Economics Dictionary of Arguments

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Complex: a complex is composed of components that can be distinguished from each other and are relatively autonomous. Complex behavior refers to systems that consist of several components. The relative independence of the components is manifested in their behavior. Relative autonomy of the components is determined by the description of the complex as a whole.

Annotation: The above characterizations of concepts are neither definitions nor exhausting presentations of problems related to them. Instead, they are intended to give a short introduction to the contributions below. – Lexicon of Arguments.

Author Item Summary Meta data
Weizenbaum I 176
Complexity/H. A. Simon: (H. A. Simon, The Sciences and the Artificial, Cambridge, 1969, p. 24f) an ant that is seen as a behavioural system is quite simple. The obvious complexity of its behaviour over a longer period of time is largely an expression of the complexity of the environment in which it is located... The cells and molecules of ants are complex, but these microscopic details of the inner environment are probably largely irrelevant to the ant's behavior compared to the outer environment. This is the reason why a completely different constructed machine could simulate the behaviour of the ant.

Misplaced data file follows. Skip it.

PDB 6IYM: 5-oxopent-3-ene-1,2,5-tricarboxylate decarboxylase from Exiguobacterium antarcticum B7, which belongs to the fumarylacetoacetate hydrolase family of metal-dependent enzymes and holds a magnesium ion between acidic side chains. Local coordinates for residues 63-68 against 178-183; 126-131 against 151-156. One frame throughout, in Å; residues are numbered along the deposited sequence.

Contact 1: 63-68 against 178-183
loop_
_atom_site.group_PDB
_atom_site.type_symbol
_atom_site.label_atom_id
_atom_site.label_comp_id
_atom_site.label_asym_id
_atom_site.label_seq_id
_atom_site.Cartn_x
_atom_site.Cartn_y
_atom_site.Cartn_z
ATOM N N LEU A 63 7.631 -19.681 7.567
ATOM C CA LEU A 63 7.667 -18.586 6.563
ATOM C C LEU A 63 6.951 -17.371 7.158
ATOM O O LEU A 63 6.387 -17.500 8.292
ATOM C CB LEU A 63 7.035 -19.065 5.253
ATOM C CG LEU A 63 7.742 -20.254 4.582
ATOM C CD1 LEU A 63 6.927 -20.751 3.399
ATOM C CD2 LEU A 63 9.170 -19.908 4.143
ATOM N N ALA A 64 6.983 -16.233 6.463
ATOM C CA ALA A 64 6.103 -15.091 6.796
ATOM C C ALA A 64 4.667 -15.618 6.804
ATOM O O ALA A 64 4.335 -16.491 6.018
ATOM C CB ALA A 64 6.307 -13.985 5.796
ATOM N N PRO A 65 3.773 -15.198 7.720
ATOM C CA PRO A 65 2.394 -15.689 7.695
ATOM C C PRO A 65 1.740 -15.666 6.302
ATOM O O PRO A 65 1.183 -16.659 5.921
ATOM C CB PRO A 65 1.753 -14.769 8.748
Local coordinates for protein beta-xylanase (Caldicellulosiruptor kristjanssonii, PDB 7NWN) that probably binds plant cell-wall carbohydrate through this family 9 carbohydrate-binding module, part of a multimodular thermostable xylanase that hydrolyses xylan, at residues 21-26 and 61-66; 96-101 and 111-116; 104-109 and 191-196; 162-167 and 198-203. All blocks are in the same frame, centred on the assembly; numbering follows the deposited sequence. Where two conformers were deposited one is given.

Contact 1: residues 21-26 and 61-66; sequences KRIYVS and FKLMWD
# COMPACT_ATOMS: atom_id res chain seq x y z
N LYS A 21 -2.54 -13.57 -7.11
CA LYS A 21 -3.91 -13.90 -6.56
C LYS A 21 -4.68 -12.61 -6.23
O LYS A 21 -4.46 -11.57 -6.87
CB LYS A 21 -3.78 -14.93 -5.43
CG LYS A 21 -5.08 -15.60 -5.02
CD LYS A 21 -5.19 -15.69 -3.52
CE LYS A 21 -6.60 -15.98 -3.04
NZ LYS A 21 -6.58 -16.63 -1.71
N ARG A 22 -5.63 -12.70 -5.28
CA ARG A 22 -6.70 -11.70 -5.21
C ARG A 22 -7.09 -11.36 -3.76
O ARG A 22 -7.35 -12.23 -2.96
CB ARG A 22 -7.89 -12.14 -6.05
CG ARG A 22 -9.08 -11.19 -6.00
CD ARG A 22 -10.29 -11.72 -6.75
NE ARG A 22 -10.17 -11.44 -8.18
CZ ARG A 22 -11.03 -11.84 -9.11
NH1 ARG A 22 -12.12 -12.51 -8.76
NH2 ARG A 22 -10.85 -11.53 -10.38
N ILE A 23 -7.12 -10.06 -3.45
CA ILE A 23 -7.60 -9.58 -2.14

Simon: I would like to investigate this hypothesis in more detail, but I would like to replace the word "ant" with the word "human". For my part, I believe that this hypothesis even applies to the whole human.

Explanation of symbols: Roman numerals indicate the source, arabic numerals indicate the page number. The corresponding books are indicated on the right hand side. ((s)…): Comment by the sender of the contribution.
The note [Author1]Vs[Author2] or [Author]Vs[term] is an addition from the Dictionary of Arguments. If a German edition is specified, the page numbers refer to this edition.

psySimn II
Herbert A. Simon
Models of Thought New Haven 1979

Simon I
Herbert A. Simon
The Sciences of the Artificial Cambridge, MA 1970

Weizenbaum I
Joseph Weizenbaum
Computer Power and Human Reason. From Judgment to Calculation, W. H. Freeman & Comp. 1976
German Edition:
Die Macht der Computer und die Ohnmacht der Vernunft Frankfurt/M. 1978

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